That death of the vaccinated resident is, of course, tragic for that person, and his loved ones, as is the death of the two unvaccinated residents. The report notes that this resident also had a re-infection:
One resident was infected 300 days earlier and had nine consecutive negative RT-PCR tests before reinfection, including two within 30 days of the outbreak. This resident was hospitalized and died.
We already know that there will be some vaccine breakthroughs from the trials, but we also expect even those breakthroughs to be milder compared with the unvaccinated case. However, as we age, our immune systems do not work as well. Vaccines produce weaker responses among the elderly (and you can see this in the trial data as well). This is an unfortunate reality, and having both a re-infection and vaccine breakthrough suggests that this person, sadly, did not have a robust immune response either to infection or vaccination. This is not always understood, but common colds can cause deadly outbreaks among nursing home residents exactly for this reason: things that most of us brush off without concern are not always the same for them. (This is also why this pathogen is a particular concern to the immunosuppressed).
Finally, when we sample, we also calculate a confidence interval. Here’s the intuition: if you have a tiny sample and/or results all over the place, you are less sure of how representative it is compared with the broad population. So we present a range, not just a point estimate.
Let’s check the confidence intervals here (VE is vaccine efficacy):
VE against symptomatic COVID-19 was 86.5% (95% CI = 65.6%–94.7%) among residents and 87.1% (95% CI = 46.4%–96.9%) among HCP. VE against hospitalization was 94.4% (95% CI = 73.9%–98.8%) among residents; no HCP were hospitalized. Three residents died, two of whom were unvaccinated (VE = 94.4%; 95% CI = 44.6%–99.4%).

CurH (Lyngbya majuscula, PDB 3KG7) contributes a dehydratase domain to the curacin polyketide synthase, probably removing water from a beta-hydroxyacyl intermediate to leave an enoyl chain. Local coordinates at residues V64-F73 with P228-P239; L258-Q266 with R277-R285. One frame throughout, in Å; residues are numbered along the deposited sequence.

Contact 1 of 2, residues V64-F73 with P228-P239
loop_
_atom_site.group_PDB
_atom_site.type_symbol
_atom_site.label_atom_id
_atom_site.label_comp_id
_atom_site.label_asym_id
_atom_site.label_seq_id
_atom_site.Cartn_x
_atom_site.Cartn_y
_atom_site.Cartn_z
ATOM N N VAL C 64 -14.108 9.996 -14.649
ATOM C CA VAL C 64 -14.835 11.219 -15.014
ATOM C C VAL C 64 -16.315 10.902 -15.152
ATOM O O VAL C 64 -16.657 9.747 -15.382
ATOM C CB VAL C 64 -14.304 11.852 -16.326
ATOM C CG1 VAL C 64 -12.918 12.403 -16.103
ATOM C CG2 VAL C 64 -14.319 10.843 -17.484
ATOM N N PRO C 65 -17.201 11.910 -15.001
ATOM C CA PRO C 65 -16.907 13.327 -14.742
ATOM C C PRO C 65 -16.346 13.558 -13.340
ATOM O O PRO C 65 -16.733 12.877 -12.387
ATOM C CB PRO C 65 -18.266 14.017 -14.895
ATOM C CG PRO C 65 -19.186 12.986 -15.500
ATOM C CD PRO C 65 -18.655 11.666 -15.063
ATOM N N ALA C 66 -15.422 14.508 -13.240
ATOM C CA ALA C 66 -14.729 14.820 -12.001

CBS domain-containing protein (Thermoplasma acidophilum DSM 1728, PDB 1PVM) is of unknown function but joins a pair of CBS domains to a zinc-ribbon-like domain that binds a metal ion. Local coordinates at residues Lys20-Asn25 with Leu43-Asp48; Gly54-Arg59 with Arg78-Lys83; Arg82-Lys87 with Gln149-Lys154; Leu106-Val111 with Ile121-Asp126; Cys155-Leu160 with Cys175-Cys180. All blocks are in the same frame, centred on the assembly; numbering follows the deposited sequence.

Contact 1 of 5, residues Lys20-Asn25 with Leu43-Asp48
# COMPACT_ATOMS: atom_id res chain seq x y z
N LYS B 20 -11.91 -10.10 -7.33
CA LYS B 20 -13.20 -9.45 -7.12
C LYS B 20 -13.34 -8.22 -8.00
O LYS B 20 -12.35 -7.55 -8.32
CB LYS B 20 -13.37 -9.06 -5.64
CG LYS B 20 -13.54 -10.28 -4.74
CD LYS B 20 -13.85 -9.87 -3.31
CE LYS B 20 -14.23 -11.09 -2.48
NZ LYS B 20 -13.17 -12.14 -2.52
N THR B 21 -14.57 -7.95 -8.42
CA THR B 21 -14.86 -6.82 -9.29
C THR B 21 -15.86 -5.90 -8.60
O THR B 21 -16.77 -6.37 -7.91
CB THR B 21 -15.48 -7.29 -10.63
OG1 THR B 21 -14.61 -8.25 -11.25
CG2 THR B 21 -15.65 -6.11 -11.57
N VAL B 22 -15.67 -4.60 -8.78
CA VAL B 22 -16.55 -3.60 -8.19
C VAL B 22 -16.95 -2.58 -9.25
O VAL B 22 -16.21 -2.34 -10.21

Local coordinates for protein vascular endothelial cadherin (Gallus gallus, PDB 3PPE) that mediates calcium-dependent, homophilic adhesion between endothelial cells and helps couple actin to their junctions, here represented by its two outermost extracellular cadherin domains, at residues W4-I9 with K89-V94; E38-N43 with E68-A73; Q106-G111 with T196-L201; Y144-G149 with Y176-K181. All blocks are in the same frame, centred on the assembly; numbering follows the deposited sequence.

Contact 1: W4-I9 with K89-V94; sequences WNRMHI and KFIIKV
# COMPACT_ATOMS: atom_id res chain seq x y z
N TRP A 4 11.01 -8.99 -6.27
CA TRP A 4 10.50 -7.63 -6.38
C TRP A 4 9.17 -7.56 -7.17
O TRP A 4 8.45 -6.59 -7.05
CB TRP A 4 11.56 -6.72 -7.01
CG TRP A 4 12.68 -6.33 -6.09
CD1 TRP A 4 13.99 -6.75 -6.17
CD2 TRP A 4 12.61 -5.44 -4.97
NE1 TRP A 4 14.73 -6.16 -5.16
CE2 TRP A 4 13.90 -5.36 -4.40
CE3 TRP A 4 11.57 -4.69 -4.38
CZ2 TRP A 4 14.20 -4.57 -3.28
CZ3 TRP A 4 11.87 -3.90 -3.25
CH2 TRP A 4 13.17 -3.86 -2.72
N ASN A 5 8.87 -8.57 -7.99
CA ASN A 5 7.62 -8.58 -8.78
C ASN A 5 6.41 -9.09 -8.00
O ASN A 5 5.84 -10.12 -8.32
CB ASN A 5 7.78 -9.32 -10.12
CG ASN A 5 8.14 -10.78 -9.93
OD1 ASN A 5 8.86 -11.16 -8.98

The confidence interval (at 95%: meaning where we would expect this to be 95% of the time) for efficacy against symptomatic COVID is 65.6% to 94.7%. For hospitalization it is 73.9%–98.8%.
For reference here’s the Pfizer trial data (mostly against “wildtype” or the original strain):
Note the efficacy against symptomatic disease among those 55 and up is 93.8%, and the confidence interval ranges from 80.9% to 98.8%. That is comparable, with a lot of overlap, to what we are seeing here, even though that’s still a much younger group than nursing home residents, whose average age is 83 (besides not being a cluster).
This was a lot of words to say: this was very, very encouraging news about the vaccines. Here was a worst-case scenario: elderly, congregate living, a variant with mutations associated with partial immune escape. And still, the vaccine was protective at a level that stood up to the trials which represented a much better scenario. If this vaccine was going to fail to be as protective as the trials, especially against immune escape variants, this was the stress test that could give us an indicator.
So we go back to the original motivation for this post. Facts need the right context so that they can turn into information that’s more useful to us. If I were headlining this, I’d emphasize how, even in a worst case scenario, this vaccine performed very, very well. Something more akin to this:
Going forward, it’s going to be important to examine such vaccine breakthroughs—failures and edge cases can be greatly illuminating. They should, of course, be reported on. People want to understand the details. But facts don’t just float around by themselves, they are pieces of a puzzle. The better we are at understanding that puzzle, and putting the pieces in their correct location, the closer we can be to seeing the broader picture of that puzzle.
I would say this lesson is just as important in navigating the day to day online information landscape as it is navigating information related to the pandemic. We desperately need digital/media literacy.
Sometimes there's a difficult tradeoff between conveying important detail on the one hand and remaining accessible/interesting to your audience on the other. This wouldn't seem to be one of those times: this would have been a perfect opportunity for the NYT to introduce these concepts and demonstrate the analysis in context. Even if their readers wouldn't have been ready for it a year ago, they are now. (And I'd claim NYT reporting often does rise to that level.) Too bad you weren't there to review @zeynep!